So, once your tent is set up, what is going to keep you insulated and warm during the temperature drop at nighttime in the mountains?
*cue the Jeopardy theme music*
A sleeping bag? Thick, warm clothing? Those are important, but it’s been my experience that keeping a nice chunk of insulation between you and the cold, hard ground is The best way to guarantee a warm night’s rest. Everything else is also important, but without a sleeping pad of some kind, you probably aren’t going to sleep soundly. Now, knowing this, you would think that I probably took a long time deciding on which sleeping pad I was going to go with. Dear reader, you are indeed correct.
I pored over the online resources, searching through all the reviews, reading forums, and in the end, I went with my gut. I chose the Nemo pad because I wanted to have the comfort of an air mattress – some of you just snorted your drink at that statement – with the additional insulation that design can provide. Now, if you’ve spent the night on the pool floatie style air mattresses before, it most likely wasn’t that great. The long vertical construction of the baffles (the bladders that hold air) means that traditionally styled air mattresses tend to fold up around you as you lie on them. I never knew how much I loathed that until I bought the Nemo Cosmo Insulated Lite.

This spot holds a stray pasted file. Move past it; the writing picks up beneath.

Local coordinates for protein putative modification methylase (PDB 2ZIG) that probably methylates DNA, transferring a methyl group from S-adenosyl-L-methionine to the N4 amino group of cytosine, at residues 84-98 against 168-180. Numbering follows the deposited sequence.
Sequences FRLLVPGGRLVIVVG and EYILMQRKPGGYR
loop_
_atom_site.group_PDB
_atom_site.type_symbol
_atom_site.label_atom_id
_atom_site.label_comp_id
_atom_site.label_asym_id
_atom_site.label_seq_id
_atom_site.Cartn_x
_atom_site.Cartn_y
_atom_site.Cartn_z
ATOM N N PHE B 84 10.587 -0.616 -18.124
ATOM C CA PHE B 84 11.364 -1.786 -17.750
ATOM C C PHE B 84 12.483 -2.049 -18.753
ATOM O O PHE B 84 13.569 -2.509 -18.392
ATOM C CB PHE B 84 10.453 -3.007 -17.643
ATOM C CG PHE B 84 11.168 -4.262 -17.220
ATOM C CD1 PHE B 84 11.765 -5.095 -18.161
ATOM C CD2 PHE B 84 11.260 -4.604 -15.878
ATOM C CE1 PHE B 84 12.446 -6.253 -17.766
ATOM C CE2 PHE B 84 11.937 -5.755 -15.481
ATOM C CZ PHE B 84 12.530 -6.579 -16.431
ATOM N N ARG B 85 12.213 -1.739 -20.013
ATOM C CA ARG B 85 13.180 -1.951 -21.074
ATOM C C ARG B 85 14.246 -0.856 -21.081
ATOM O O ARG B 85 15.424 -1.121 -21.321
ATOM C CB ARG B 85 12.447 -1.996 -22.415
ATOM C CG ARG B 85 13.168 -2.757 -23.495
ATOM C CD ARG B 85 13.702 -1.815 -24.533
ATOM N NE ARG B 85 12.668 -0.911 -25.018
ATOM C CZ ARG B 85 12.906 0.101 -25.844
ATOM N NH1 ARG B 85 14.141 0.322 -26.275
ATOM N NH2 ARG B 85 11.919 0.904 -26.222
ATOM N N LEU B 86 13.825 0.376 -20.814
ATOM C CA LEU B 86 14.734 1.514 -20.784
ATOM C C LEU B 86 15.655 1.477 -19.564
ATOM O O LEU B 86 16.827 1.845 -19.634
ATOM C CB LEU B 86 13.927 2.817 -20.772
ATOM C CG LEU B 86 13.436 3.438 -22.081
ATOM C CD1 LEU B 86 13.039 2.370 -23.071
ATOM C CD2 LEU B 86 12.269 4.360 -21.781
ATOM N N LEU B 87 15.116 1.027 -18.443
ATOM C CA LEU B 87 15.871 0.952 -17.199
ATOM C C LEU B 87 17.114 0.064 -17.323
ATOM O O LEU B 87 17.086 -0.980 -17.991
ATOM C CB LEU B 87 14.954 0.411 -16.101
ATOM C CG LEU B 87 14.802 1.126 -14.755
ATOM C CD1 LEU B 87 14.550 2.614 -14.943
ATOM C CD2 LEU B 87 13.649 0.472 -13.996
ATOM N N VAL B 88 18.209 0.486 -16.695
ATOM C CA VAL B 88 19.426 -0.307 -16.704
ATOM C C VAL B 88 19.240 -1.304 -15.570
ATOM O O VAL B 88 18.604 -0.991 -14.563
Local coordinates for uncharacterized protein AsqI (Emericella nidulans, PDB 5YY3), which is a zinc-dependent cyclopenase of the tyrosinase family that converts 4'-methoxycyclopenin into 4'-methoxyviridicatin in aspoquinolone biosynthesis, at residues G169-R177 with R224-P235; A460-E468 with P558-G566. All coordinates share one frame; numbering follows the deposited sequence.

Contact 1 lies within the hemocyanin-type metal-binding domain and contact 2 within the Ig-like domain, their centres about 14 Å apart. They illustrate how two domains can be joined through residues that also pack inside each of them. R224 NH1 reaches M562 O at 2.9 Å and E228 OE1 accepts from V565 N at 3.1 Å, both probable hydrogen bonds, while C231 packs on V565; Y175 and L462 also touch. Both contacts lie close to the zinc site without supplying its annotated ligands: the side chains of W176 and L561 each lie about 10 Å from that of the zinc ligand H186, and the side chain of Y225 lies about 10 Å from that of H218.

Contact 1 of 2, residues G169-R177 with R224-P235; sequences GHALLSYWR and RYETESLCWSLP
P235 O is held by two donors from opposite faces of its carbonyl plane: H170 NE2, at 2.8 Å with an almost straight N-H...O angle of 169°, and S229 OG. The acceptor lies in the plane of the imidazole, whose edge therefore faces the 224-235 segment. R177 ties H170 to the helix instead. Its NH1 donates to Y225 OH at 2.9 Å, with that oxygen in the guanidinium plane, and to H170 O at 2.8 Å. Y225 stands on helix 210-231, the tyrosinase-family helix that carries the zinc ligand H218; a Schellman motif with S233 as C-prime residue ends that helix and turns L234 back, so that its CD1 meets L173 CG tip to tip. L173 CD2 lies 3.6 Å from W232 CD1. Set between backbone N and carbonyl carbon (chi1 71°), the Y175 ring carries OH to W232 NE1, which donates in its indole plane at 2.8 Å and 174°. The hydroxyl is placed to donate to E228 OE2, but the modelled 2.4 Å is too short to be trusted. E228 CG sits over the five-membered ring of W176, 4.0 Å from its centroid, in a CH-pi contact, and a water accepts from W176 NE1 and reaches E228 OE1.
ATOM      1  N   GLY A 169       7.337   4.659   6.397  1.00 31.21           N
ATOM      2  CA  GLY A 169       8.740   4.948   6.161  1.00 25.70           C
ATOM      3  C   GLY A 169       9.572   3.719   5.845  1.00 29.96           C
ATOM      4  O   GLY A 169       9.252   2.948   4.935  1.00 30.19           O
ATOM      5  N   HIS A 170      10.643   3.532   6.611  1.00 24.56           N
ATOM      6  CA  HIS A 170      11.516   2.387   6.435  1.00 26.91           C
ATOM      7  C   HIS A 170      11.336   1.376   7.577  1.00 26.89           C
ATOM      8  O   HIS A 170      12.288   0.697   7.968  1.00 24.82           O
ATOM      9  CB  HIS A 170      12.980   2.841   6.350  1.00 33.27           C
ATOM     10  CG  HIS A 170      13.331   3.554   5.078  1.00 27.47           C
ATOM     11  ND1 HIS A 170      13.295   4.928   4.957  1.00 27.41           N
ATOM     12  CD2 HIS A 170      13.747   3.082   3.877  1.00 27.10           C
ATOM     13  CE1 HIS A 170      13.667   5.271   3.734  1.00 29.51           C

I got the 20R version, which means that it’s ‘regular’ length, plenty for my 5’10” height to stretch out on comfortably. The baffles on the Nemo models are horizontal, which means they offer increased support and stay flat on the ground rather than curling upwards. The insulation was a must, because I knew I would be sleeping at altitude in lake basin areas where cold air would pool during the night. I tend to sleep cold anyway, so getting a sleeping pad like this gave me peace of mind that I would have a solid foundation on my way to a great night’s sleep in the woods.
The mattress comes with a pack sack that collapses down to a size a little bigger than your two fists stacked on top of each other. The worst part about this mattress is having to blow it up at the end of the day, but it’s not that bad. When you float comfortably above all the twigs and rocks that you were too tired to sweep out from under your tent, you’ll realize it was totally worth huffing a puffing for a couple minutes.